Am I wearing too many hats? Learning how to juggle it all: Trials have resumed, but not so fast!
By Crystal Elaine Ellison • October 17, 2020•Writers in Residence
On September 25, 2020, Judge Byrn, the Presiding Judge of Jackson County issued an immediate released that delayed trials in the 16th Judicial Circuit Court. Since March of 2020, there had been no jury trials in the Jackson County Courthouse downtown. October 5, 2020 was scheduled as the official date for trials to resume. Yes, you read that correctly, six whole months without jury trials in one of the busiest counties for prosecution in the U.S. However, Judge Byrn had previously held a Town Hall meeting informing the public that if someone in the courtroom tested positive for COVID-19, the courthouse would revert back to Phase 1 – no in person hearings except under extreme circumstances. On September 25, 2020, the downtown courthouse went back to Phase 1 due to a court employee testing positive for COVID-19. Courthouses must be at Phase 3 before they can resume jury trials. According to the Town Hall, the courthouse must be at each phase a minimum of two weeks with no new COVID-19 cases before moving to the next phase. Therefore, my interpretation of this means that the courthouse will be shut down at a minimum of 6 weeks before jury trials can resume. Did I mention, only two jury trials can be held per courthouse? Just imagine the number of jury trials that are scheduled in a courthouse full of judges with trial dockets. Sometimes about seven or more cases are set for jury trial at a time, in each division.
Do you have a murder trial? No, I have a rape. Well, I have a multiple count sodomy. I have a double murder with two counts of armed criminal action. I have a child sex case. I have a possession case. Is your client in or out of custody? When was your client arraigned? Does your client have a speedy trial motion on file?
These conversations we are forced to have are unacceptable. As I read emails from my colleagues, I am disappointed. I’m perplexed. I’m disappointed at the lax direction that we have been given regarding who will go to trial and who will simply have prepped their cases for a countless number of hours, just to be told the Friday before trial or the morning of trial, that our trial isn’t the lucky chosen one. I understand completely that this pandemic is new to us all, but we deserve more. I can attest for my colleagues on this one: we work tirelessly, sometimes, and for some, often times, neglecting our families to makes sure we are prepared for trial so that our clients can receive the best representation that we can afford them considering our huge obstacles dealing with our enormous caseload. We make huge sacrifices in hopes that our clients receive a fair trial.
My first second-chair jury trial was a double murder case. I was able to second chair one of the best criminal defense attorney’s in the county, Ms. Bremner. That jury trial will always be a reminder of what hard work and dedication looks like. I cannot begin to tell you the sacrifices I made to prepare for both trials. We finished the first trial, submitted the case to the jury, and after days of waiting, the case resulted in a mistrial. Completely not ideal, we were granted only a one-week continuance and resumed thereafter with the second trial. Because of the second trial, I had to postpone renewing my Kansas Bar license due to not being able to attend my scheduled CLE’s. But more importantly, I was not able to celebrate my precious baby boys first birthday.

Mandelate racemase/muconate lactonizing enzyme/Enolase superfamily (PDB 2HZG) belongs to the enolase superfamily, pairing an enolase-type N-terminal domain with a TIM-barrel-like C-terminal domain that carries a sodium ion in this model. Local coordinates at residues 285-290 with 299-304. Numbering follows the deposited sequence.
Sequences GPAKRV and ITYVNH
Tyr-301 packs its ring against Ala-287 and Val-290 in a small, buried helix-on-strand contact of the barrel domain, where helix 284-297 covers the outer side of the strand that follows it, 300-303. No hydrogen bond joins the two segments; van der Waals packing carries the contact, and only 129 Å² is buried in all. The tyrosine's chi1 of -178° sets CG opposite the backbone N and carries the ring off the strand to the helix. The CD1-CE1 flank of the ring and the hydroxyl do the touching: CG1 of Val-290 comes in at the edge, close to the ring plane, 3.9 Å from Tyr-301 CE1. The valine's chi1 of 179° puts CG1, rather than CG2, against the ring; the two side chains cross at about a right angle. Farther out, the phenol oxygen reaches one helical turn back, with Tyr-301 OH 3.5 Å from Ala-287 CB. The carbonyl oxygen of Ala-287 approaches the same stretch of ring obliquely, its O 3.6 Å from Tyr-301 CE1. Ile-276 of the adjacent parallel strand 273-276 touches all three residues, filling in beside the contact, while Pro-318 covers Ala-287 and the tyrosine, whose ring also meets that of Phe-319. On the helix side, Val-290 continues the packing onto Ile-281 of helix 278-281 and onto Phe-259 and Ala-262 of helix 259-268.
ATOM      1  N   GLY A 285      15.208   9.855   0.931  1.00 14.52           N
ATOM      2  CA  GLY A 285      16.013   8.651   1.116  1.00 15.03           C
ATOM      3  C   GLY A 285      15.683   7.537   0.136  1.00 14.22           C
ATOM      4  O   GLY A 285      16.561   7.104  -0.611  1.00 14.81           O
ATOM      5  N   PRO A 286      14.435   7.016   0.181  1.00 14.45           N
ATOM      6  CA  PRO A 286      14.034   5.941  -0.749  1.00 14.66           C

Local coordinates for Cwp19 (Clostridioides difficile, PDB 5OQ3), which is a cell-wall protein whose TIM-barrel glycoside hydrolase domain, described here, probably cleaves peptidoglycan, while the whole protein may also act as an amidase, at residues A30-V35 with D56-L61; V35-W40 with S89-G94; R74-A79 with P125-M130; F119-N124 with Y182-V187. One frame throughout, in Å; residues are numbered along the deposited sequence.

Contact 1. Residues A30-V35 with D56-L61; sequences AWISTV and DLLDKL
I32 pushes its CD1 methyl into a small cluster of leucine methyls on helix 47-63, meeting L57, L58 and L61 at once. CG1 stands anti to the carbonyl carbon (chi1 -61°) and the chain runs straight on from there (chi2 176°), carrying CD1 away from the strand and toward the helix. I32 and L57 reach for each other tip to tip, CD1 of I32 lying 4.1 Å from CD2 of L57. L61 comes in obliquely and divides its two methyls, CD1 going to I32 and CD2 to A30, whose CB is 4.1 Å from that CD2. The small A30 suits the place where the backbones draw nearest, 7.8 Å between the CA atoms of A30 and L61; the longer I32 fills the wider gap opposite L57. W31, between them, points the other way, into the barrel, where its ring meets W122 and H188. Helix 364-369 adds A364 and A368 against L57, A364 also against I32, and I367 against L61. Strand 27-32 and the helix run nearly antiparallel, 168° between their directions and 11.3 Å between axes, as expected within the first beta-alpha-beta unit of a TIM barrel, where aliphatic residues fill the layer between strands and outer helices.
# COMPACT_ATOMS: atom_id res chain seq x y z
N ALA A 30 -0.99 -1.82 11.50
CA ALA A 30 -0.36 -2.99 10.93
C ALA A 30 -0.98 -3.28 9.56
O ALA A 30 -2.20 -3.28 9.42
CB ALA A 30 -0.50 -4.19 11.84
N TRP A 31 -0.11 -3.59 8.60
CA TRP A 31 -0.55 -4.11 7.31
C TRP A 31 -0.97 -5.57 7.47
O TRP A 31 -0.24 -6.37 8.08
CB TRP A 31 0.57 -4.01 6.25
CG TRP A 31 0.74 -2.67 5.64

This is why I’m disappointed.
I’m disappointed because no one’s really aware or understands the many sacrifices we are silently making to prepare for trial. We are truly altruistic, and, in my opinion, quite heroic. While my Kansas Bar license was later renewed, as a mother, it hurts to know, a significant event of celebrating my son’s first year of life, I will never get back. Nonetheless, if I had to choose, I’d still choose our client because at that moment, hard work, dedication and persistence, is what our clients will always deserve.
I say all this to simply say, we deserve better because we work so hard.
Going forward, I hope we as Public Defender’s are given a seat at the table. We handle the majority of cases that are prosecuted out of the Jackson County Prosecutor’s Office. Understanding and sympathizing with us regarding our caseload is important when deciding how to move forward with jury trials during this pandemic. It saddens me that we are talking amongst ourselves regarding case priority hypothetical. This is not OK. We work too hard not to know exactly whose case will go to trial. I totally get it. This is new to everyone, but we should work together.
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